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Compressor cycling, but not a freon issue

Ed_of_Texas on Tue September 13, 2011 7:29 PM User is offline

Year: 2007
Make: Lincoln
Model: MKZ
Refrigerant Type: R134
Ambient Temp: 100
Pressure Low: 50
Pressure High: 220
Country of Origin: United States

I have already been through the obvious steps: had it evacuated and recharged to a proper charge, had the dealer look for leaks, etc. So I am fairly certain that it is not under or overcharged and that all of the major ac components are fine. But it is only cooling down to about 74 degrees in the car (with an outside temperature of 103). The temperature coming out of the vents is about 52. Even though I realize we're in hot weather, I still believe that it should be getting cooler than that. And, most significantly, the compressor is cycling about every 20 seconds. I have talked with several car folks I trust and the concensus is that something (besides freon charge) is causing the compressor to kick off and on and it is simply not staying on long enough to cool the car adequately. But what could be causing the cycling? Is there a sensor or switch that could be bad? Apparently, this car does have an "Ambient Air Temperature Sensor" in the evaporator, but I can't find out what it does. I would sure like to know with 99% certainty if that could actually be the problem before I dismantle the dashboard. I hope one of you has experience with this. Thanks. (Note: this car cross-references with the Mercury Milan and, I think, the ford Fusion, if that helps).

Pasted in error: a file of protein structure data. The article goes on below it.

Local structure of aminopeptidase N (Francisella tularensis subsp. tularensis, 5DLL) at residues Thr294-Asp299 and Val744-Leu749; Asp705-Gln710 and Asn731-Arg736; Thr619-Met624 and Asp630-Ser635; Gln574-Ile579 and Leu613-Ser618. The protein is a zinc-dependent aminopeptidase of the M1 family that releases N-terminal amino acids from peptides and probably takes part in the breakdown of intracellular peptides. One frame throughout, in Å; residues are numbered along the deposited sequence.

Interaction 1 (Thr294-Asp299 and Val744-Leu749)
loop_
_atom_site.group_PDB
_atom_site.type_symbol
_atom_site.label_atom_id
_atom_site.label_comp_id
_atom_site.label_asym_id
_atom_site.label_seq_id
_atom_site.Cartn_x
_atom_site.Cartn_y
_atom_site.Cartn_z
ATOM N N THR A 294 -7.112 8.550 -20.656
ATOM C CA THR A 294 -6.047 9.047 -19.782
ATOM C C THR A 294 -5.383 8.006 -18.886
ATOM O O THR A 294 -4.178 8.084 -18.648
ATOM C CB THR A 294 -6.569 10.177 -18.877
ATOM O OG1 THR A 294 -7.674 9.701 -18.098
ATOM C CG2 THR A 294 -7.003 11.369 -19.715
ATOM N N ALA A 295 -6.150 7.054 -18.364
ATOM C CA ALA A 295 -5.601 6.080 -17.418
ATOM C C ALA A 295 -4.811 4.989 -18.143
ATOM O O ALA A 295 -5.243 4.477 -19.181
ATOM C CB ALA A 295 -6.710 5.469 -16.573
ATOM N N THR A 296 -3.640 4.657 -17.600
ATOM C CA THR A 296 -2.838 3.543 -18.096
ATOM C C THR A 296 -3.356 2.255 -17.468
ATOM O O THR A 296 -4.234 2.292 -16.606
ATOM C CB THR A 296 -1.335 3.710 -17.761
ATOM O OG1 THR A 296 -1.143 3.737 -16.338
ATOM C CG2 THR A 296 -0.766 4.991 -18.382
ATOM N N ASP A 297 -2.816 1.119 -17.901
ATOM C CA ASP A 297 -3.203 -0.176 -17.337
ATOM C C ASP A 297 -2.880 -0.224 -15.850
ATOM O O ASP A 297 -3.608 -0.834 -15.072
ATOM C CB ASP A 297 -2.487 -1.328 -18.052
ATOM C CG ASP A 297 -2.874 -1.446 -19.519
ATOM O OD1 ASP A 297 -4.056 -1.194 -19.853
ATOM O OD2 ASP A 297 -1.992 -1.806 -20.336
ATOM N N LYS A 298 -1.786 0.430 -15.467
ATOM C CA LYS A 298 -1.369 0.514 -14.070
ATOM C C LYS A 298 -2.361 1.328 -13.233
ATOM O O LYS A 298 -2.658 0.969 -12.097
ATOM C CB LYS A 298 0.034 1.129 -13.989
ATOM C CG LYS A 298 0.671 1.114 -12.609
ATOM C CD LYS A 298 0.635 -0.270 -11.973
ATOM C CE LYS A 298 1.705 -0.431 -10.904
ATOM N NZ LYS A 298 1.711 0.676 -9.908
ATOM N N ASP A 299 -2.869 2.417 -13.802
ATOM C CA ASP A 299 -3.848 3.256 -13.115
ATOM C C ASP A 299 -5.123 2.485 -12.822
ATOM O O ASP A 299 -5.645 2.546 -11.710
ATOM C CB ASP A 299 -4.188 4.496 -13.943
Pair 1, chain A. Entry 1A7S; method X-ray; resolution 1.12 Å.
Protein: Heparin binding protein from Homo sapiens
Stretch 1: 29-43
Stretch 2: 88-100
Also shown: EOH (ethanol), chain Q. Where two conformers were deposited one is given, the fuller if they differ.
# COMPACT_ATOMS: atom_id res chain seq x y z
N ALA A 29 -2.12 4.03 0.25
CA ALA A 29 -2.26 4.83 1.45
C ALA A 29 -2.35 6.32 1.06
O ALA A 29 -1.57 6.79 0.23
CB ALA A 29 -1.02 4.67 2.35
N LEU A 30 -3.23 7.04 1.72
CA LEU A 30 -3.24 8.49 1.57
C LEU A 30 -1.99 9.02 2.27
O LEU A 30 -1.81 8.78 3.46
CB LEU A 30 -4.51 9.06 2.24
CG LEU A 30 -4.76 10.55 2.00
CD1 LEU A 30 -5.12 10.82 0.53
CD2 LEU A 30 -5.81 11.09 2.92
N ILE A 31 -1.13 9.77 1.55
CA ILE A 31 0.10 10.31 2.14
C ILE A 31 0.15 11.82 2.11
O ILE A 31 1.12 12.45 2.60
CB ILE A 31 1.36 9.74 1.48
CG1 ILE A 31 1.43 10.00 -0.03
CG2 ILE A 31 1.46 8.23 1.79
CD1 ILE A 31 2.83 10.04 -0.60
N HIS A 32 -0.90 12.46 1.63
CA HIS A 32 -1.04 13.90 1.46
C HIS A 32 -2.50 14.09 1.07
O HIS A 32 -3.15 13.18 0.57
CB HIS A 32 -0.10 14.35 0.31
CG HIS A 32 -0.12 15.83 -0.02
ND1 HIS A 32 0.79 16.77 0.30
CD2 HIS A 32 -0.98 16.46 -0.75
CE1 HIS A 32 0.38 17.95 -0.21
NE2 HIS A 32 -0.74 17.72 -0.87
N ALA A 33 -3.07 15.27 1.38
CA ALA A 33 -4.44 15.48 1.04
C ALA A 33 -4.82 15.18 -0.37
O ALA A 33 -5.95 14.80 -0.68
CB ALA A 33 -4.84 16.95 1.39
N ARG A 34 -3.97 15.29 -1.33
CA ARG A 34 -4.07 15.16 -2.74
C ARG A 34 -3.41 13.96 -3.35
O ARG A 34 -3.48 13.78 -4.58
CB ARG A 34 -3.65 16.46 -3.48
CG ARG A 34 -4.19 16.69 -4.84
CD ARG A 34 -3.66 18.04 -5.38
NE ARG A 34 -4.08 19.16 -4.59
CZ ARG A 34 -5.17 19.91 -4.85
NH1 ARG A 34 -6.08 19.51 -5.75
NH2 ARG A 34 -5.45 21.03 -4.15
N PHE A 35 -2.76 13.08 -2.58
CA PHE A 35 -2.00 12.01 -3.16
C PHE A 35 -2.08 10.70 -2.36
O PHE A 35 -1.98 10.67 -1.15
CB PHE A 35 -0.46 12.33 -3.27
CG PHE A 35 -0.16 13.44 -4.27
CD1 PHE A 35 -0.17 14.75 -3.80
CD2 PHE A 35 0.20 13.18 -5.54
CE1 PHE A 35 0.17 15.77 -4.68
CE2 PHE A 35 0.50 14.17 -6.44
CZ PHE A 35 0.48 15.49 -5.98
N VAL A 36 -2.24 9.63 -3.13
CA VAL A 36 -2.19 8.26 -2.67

tvlunn on Wed September 14, 2011 6:01 AM User is offline

Can't be sure of your exact issue, but read the following post ....................... go to the last post if you don't care to read all of the other comments:

Edited: Wed September 14, 2011 at 6:02 AM by tvlunn

bohica2xo on Wed September 14, 2011 11:16 AM User is offline

That vehicle has an EATC panel. There are useful built in diagnostics available.

The EATC panel is capable of testing all three of the temperature sensors in the system from the driver's seat. No need to tear out the dash to test a sensor.

The EATC is also sensitive to battery voltage. It even has a code for this. Check the vehicle battery voltage before starting the engine in the morning with a voltmeter right at the battery. Check it again after starting the engine. Post those voltages here.

I would recommend a subscription to Mitchell for that vehicle. It covers the steps to retrieve the codes via the A/C display, and gives detailed info on the codes. It will also show you how to get to the sensors if one is actually bad. There is so much complicated stuff on vehicles like that you really need the full manual like the dealership has. Mitchell does a nice job of presenting it.


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